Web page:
It's Not OK to Feel Blue (and other lies): Inspirational people open up about their mental health

About the Book

Scarlett Curtis, writer and activist curated this anthology of writing with stories from 75 inspirational people.

The book contains a collection of stories from those who have suffered through the worst and know what it’s like to fight to feel better, to exploring a wide range of mental health topics, from; Emilia Clarke’s thoughts on body image and illness; a poem about depression by Sam Smith, to anxiety and sexuality, race and addiction.

The overwhelming message this book delivers, through many individual and varied voices, is this: no matter what your age, your background, gender or situation, it is ok to feel blue. The book provides a powerful reminder that although people may look like they have life sussed, inwardly they can be struggling too.

This is the freshest, most honest collection of writings about mental health that I've read...searing wit, blinding passion, bleeding emotion and a fantastic, heroic, glorious refusal to lie down and take it.

Stephen Fry

Reading this book made me feel more normal about the things I feel sometimes.... It's a great book; however you're feeling, it'll help.

Ed Sheeran

This is the book I needed when I was little. May this be a leap forward in the much needed conversation around mental health.

Jameela Jamil

About the Author

Scarlett Curtis is a 25-year-old English writer, activist, and journalist. She has published two Sunday Times bestselling books and is the co-founder of the activist collective, The Pink Protest.

In 2018, Scarlett curated the bestseller and National Book Award winner, Feminists Don’t Wear Pink and other lies; a collection of essays by 52 women on what feminism means to them, published by Penguin. Scarlett’s second book It’s Not Okay to Feel Blue and other lies was published by Penguin in October 2019.

Prior to founding The Pink Protest, Scarlett worked for a year at Global Citizen and spent 18 months as social media director of the UN’s campaign ‘The Global Goals’.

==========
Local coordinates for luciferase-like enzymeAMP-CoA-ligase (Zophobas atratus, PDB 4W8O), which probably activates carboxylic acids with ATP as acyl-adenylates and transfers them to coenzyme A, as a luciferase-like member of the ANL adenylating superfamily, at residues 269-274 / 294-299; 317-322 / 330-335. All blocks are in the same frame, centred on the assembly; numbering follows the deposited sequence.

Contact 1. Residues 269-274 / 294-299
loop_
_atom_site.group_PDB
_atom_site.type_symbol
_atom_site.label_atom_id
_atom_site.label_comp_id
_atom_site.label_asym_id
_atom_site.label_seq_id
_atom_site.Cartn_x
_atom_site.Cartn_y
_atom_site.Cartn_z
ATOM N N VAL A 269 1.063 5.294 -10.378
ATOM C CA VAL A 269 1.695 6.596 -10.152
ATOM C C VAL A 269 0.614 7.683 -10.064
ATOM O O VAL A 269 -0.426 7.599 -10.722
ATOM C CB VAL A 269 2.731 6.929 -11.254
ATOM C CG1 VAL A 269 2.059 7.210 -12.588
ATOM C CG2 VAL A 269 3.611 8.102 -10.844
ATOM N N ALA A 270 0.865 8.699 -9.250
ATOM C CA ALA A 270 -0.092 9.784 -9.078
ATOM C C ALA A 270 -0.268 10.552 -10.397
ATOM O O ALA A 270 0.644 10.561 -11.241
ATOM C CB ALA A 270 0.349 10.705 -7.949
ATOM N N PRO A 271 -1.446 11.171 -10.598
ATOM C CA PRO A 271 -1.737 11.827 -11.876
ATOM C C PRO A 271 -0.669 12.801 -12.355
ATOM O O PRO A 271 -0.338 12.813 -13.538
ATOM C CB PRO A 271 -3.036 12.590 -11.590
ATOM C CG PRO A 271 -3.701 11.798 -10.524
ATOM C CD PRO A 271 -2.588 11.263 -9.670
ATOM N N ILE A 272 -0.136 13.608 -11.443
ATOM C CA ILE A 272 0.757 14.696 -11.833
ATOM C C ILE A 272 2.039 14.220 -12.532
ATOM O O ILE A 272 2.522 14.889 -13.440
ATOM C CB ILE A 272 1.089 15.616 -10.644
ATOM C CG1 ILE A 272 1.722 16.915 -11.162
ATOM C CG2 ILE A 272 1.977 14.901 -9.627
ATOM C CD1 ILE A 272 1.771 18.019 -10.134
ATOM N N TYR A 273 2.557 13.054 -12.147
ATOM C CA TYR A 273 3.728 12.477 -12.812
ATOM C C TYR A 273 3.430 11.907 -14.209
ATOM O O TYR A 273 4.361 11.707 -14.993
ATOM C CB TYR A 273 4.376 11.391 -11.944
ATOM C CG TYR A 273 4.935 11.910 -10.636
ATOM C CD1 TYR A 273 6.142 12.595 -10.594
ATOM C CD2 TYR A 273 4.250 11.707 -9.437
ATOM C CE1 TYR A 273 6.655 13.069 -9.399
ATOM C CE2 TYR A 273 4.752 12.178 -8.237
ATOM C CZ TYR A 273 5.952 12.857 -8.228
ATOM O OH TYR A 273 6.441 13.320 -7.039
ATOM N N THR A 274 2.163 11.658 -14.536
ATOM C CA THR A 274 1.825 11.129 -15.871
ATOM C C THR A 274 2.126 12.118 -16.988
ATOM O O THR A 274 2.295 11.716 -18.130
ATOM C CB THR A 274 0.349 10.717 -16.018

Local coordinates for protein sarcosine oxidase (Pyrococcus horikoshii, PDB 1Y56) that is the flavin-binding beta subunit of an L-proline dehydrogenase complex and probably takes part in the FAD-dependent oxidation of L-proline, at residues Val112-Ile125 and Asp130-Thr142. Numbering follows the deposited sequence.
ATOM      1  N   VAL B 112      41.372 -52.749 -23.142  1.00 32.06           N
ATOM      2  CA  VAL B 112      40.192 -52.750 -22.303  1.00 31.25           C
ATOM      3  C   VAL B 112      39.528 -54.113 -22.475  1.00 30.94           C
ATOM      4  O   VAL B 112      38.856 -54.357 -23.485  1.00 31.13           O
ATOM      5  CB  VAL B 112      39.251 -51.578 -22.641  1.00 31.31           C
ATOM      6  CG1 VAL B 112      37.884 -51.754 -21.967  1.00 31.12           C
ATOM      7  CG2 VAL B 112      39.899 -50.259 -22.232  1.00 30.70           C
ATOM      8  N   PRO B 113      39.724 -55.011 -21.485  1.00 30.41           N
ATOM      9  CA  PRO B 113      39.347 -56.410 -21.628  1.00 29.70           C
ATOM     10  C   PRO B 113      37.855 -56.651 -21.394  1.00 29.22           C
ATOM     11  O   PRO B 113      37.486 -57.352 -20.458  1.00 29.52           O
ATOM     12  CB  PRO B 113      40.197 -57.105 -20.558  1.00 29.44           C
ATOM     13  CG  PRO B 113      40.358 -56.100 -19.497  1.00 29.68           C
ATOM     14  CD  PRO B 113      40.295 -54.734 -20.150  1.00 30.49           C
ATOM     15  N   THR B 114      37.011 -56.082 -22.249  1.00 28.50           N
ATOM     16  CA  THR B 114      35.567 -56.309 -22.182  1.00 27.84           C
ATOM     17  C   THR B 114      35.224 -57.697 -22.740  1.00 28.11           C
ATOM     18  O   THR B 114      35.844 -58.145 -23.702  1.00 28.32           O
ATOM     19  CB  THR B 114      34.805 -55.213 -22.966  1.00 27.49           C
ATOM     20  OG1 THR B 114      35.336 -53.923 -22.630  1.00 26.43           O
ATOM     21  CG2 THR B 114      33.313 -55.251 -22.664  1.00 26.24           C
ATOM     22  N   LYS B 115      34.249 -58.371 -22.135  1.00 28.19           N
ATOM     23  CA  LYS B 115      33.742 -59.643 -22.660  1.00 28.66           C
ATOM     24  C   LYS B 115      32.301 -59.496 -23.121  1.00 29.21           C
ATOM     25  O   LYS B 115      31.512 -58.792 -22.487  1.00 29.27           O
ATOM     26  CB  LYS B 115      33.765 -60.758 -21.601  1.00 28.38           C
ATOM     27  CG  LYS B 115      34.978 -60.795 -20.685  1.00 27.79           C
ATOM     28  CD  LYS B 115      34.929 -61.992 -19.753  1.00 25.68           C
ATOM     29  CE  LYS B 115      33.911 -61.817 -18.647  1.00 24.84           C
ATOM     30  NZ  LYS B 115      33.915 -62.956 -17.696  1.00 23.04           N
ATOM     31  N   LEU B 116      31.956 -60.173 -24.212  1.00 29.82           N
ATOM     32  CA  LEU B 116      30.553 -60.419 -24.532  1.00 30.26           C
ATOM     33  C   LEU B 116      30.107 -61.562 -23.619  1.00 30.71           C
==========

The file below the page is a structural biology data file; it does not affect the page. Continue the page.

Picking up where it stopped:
Scarlett is contributing editor at The Sunday Times Style and has written for The Guardian, The Telegraph, The Times, Vogue and many other magazines and newspapers. From 2017 - 2018 Scarlett wrote a weekly column for The Sunday Times Style newspaper titled The Generation Z Hit List.

Scarlett Curtis was awarded the Change-maker Award for young activists presented by Equality Now, Gucci and CHIME FOR CHANGE in November 2019. She is also an official UN Women UK advocate.


  • Adam Kay
  • Alastair Campbell
  • Alexis Caught
  • Ben Platt
  • Bryony Gordon
  • Candice Carty-Williams
  • Charlie Mackesy
  • Charly Cox
  • Chidera Eggerue
  • Claire Stancliffe
  • Davina McCall
  • Dawn O'Porter
  • Elizabeth Day
  • Elizabeth Uviebinené
  • Ella Purnell
  • Emilia Clarke
  • Emma Thompson
  • Eve Delaney
  • Fearne Cotton
  • Gabby Edlin
  • Gemma Styles
  • GIRLI (Milly Toomey)
  • Grace Beverley
  • Hannah Witton
  • Honey Ross
  • Hussain Manawer
  • Jack Rooke
  • James Blake
  • Jamie Flook
  • Jamie Windust
  • Jessie Cave
  • Jo Irwin
  • Jonah Freud
  • Jonny Benjamin
  • Jordan Stephens
  • Kai-Isaiah Jamal
  • Kate Weinberg
  • Kelechi Okafor
  • Khalil Aldabbas
  • Lauren Mahon
  • Lena Dunham
  • Maggie Matic
  • Martha Lane Fox
  • Mathew Kollamkulam
  • Matt Haig
  • Megan Crabbe
  • Michael Kitching
  • Michelle Elman
  • Miranda Hart
  • Mitch Price
  • Mona Chalabi
  • Montana Brown
  • Nadia Craddock
  • Naomi Campbell
  • Poorna Bell
  • Poppy Jamie
  • Reggie Yates
  • Ripley Parker
  • Robert Kazandjian
  • Rosa Mercuriadis
  • Saba Asif
  • Sam Smith
  • Scarlett Curtis
  • Scarlett Moffatt
  • Scottee
  • Sharon Chalkin Feldstein
  • Shonagh Marie
  • Simon Amstell
  • Sinéad Burke
  • Steve Ali
  • Tanya Byron
  • Travon Free
  • Yomi Adegoke
  • Yusuf Al Majarhi